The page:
A well-defined risk profile for targeting resources to improve the level of transportation safety and/or security while considering all potential economic efficiency and environmental impacts.

In the past some risk-related work had been conducted (ex. 2015 MSS National Risk Survey: environmental scan through analysis of research papers and survey of program staff).

Like all S&S Programs, MSS scans their internal and external environment using the S&S Planning Environment Document (PED). As part of the SWOT exercise, external opportunities, threats and risks are identified. TC's Transformation Team this summer will be assisting all modes to develop their 2020-21 PEDs to help improve the quality of their risk assessments.

Transformation Team is also leading the Public Risk Management Process initiative to develop a methodology and oversight framework to enable the management of risks to the whole transportation system; however, MSS is not included in the initial pilot projects (the focus is on Aviation Security & Rail Safety).

MSS does not have a well-defined risk profile of the marine transportation sector to help support the selection of intervention strategies and targeting resources.

The majority of MSS work (approx. 95%) focusses on planned non-risk-based activities (certification) with fixed cyclical schedules. The regulations may have been risk-based when first established, but there has not been an ongoing review to assess if the cycle is still warranted.

Although MSS collects oversight data, there are important data information gaps (e.g., passenger volumes; number of small fishing vessels).

The TC Transformation Team should consider working with MSS sooner as part of the Public Risk Management Process initiative.

Selection of interventions

Selection of interventions
Criteria Expected to see Progress and achievements Gaps and areas for further improvement
2. Select Cost-Effective Intervention(s) to Address Safety/Security Transportation Risks/Opportunities

The Program selects and implements appropriate interventions to respond to risks and to take advantage of opportunities to cost effectively support a safe, secure, efficient and clean marine transportation system.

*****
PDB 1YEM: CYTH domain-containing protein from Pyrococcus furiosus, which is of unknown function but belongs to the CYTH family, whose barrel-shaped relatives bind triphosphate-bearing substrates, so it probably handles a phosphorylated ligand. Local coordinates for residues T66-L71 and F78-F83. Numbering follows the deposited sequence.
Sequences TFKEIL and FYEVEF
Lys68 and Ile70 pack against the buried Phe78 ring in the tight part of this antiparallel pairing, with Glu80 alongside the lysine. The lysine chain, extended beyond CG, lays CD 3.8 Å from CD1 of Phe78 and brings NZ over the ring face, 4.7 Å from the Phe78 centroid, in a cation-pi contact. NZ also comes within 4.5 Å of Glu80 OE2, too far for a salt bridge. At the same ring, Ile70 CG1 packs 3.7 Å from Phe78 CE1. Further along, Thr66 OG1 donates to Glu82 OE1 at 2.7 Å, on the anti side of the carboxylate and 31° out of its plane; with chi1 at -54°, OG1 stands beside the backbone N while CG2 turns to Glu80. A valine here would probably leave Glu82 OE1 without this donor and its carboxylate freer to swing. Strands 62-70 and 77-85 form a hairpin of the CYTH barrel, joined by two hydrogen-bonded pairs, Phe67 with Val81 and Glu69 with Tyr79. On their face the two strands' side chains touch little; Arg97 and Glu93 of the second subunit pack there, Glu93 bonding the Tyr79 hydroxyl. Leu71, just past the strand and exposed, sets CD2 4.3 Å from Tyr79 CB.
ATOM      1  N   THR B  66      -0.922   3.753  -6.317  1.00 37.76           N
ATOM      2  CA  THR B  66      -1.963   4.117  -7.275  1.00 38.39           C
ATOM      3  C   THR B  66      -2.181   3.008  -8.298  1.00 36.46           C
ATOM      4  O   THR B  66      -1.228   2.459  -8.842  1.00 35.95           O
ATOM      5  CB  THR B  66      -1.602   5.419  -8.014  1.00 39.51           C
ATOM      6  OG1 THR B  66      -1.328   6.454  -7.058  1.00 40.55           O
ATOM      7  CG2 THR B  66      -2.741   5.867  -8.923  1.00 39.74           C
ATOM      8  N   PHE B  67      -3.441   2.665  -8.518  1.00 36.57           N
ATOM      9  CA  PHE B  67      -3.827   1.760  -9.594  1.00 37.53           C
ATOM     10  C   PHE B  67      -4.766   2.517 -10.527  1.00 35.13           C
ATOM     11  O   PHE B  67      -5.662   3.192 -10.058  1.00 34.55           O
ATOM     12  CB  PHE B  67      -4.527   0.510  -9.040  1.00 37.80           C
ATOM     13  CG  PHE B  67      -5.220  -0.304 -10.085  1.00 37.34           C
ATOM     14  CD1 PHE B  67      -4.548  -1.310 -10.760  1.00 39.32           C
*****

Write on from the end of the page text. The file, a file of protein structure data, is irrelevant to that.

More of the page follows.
Expected Results:

Program resources deployed in areas of greatest risk/need in a manner that has the greatest impact.

The Program has the flexibility to respond to emerging trends, issues, and innovative opportunities and it strikes the right balance in creating social and economic value.

MSS carried out some targeted interventions to mitigate identified risks in some areas (Concentrated Inspection Campaigns (CICs), Small Vessel Oversight (on-site audits of small vessel manufacturers (vs previous paper-based reviews).

MSS follows a defined process for implementing interventions that involve Regulation. MSS follows the standard regulatory development process including public notification via the Canada Gazette process. MSS along with the other S&S Programs develops a Regulatory Action Plan (RAP) that lists the legislative and regulatory instruments priorities to address safety, security and environmental risks. S&S is taking steps to adapt the transportation regulatory framework to support innovation and economic growth.

MSS has implemented some intervention strategies, but it does not have a process to identify the most cost effective intervention measure or combination of measures. And there is no process in place to assess the performance of existing intervention strategies to confirm they are still required and/or working cost-effectively.

Currently there is very little use of Education, Outreach and Awareness as an Intervention Strategy; MSS management recognizes the need for these activities and some work was carried out in 2017-18 to support the Fishing Vessel Regulations which helps to improve compliance, especially for pleasure craft and small vessel operators. There is a need to assess the costs and benefits of using Education, Outreach and Awareness and other non-regulatory interventions and to try to secure required funding.

Design and implement oversight strategy

Design and implement oversight strategy
Criteria Expected to see Progress and achievements Gaps and areas for further improvement
3. Design and Implement a Cost-Effective Oversight Strategy to Assess Compliance and Monitor the Performance of the Transportation System (Oversight and Compliance)

The program is well designed with clearly defined activities to implement the instruments selected to mitigate the transportation risks (i.e. choice and combination of oversight tools such as regulatory authorizations, inspections, audits, enforcement).